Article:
2019 Spring Awareness Months Coming Up…

March 2019 is Women’s History Month, International Women’s Day & Native HIV/AIDS Awareness Day

  • DOWNLOAD: February 2019 edition of Restoration Magazine here: http://bit.ly/2tTs7WR. Order your hard copy subscription and have each issue delivered to your home! Keep up to date with the latest national and international issues on violence against Native women. $30 Individual/$100 Institutional subscriptions. RESTORATION OF SOVEREIGNTY & SAFETY MAGAZINE, 2003-2019 More than a decade ago during the reauthorization process of the Violence Against Women Act, several national organizations came together to take a stand for the safety of Native women: Sacred Circle National Resource Center to End Violence Against Native Women, Clan Star, Inc., the National Congress of American Indians, and the National Task Force to End Sexual and Domestic Violence. It was recognized that to fully participate in the national movement to create the changes needed to increase safety for Native women, broad communication was essential. The Restoration of Sovereignty & Safety magazine emerged to fulfill this task. The Restoration of Sovereignty & Safety magazine is a publication dedicated to informing tribal leadership and communities of emerging issues impacting the safety of American Indian and Alaska Native women.
  • WATCH: NIWRC’s Recorded Webinar Learning to Love Ourselves: Incorporating Compassion Care in our Work (February 2019). This webinar focuses on love, healing and self-care. Dr. Duran will introduce the pillars of compassion and how through loving and taking care of ourselves we become better advocates, better human beings and more grounded and rooted in our work of ending the violence. Presenter: Dr. Bonnie Duran, Director, Indigenous Wellness Research Institute, University of Washington.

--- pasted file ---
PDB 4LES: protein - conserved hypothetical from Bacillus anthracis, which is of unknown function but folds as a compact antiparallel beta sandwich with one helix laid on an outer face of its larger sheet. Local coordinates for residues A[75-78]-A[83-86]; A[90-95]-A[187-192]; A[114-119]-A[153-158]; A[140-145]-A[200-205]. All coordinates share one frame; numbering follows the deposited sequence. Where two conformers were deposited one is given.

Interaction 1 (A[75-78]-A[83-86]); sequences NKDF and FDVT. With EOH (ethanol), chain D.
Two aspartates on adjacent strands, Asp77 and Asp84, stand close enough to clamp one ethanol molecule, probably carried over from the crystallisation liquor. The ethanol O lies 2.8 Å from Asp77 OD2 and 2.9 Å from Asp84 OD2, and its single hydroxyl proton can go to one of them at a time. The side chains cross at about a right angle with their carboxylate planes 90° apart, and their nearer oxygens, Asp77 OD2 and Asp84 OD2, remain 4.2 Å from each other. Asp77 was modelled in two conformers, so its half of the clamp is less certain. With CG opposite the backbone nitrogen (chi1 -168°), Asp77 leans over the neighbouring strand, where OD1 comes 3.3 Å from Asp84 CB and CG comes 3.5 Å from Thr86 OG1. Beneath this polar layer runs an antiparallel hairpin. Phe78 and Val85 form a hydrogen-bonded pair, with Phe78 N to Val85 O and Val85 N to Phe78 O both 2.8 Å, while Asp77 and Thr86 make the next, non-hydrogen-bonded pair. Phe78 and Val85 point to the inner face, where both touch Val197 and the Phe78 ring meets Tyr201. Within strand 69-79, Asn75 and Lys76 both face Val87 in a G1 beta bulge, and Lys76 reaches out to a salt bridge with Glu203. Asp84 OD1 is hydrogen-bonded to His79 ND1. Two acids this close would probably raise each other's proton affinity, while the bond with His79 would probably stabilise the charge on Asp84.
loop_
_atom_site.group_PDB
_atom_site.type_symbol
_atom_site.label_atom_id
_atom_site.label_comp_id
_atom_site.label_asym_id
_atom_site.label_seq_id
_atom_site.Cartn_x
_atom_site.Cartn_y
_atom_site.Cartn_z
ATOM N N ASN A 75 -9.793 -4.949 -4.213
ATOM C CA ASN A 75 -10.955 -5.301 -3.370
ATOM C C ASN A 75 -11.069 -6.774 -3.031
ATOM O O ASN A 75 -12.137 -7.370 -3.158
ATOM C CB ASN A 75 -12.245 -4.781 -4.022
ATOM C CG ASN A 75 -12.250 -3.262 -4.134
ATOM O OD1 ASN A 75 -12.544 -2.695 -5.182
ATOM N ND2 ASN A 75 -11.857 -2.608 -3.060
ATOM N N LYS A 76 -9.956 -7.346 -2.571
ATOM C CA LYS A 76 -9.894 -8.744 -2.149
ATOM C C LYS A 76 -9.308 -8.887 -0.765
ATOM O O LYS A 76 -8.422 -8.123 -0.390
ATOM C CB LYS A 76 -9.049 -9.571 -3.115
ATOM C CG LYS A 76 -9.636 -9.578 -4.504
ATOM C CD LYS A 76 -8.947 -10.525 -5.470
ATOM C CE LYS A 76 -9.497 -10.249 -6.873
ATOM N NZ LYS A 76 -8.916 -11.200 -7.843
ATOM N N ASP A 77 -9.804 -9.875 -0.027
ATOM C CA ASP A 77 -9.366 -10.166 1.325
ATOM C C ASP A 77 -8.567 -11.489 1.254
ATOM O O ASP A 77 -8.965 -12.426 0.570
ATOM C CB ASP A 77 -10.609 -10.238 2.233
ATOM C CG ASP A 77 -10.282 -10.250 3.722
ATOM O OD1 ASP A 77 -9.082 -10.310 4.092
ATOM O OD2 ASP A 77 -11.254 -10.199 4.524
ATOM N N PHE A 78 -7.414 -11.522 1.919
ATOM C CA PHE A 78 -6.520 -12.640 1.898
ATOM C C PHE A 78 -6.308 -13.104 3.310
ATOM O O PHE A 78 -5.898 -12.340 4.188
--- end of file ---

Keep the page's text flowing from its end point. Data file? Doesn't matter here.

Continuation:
• READ: NIWRC’s March Women’s History Month Statement. The national theme for this year’s Women’s History Month is “Visionary Women: Champions of Peace & Nonviolence.”  This year’s theme honors “women who have led efforts to end war, violence, and injustice and pioneered the use of nonviolence to change society.”
  • SHARE: NIWRC will honor and share from the #InspiringNativeWomen album highlighting inspiring Native Women profiles & photographs. If you have a story of an inspiring historic Native woman to share, please let us know! We would love to hear from you–please contact us at [email protected]
  • SHARE: Friday, March 8th, International Women’s Day postcard! The NIWRC and the National Resource Center on Domestic Violence (NRCDV) collaborated on a special International Women’s Day postcard on the issue of Missing and Murdered Indigenous Women & Girls (#MMIW) with artist Cody Hammar (Cherokee/Muskogee). Download card here and share on your social media this International Women’s Day.

April 2019 is Sexual Assault Awareness Month and Child Abuse Prevention Month

  • WATCH: NIWRC Webinar “Sovereignty of the Soul: Confronting Sexual Violence Native America” (March 2018). Understanding the scope of sexual assaults committed against American Indians and Alaska Natives (AI/AN) within the context of intimate partner relationships and supporting timely tribal government responses can help reduce the trauma experienced by Native victim survivors of sexual assault. This webinar will focus on historical and contemporary sexual violence experienced by AI/ANs and share policy recommendations focused on the intersection of sexual assault and the related crimes of domestic violence and other related issues and limitations faced by tribal nations. The webinar aims to reduce disparities in the response to sexual assault of tribal victims by increasing awareness of the need for adequate and culturally appropriate responses to sexual assault in tribal communities. Partner/Presenter:Sarah Deer (Muscogee (Creek) Nation) has worked to end violence against women for over 25 years and was named a MacArthur Fellow in 2014. Her scholarship focuses on the intersection of federal Indian law and victims’ rights. Prof. Deer is a co-author of four textbooks on tribal law. Her latest book is The Beginning and End of Rape: Confronting Sexual Violence in Native America, which has received several awards.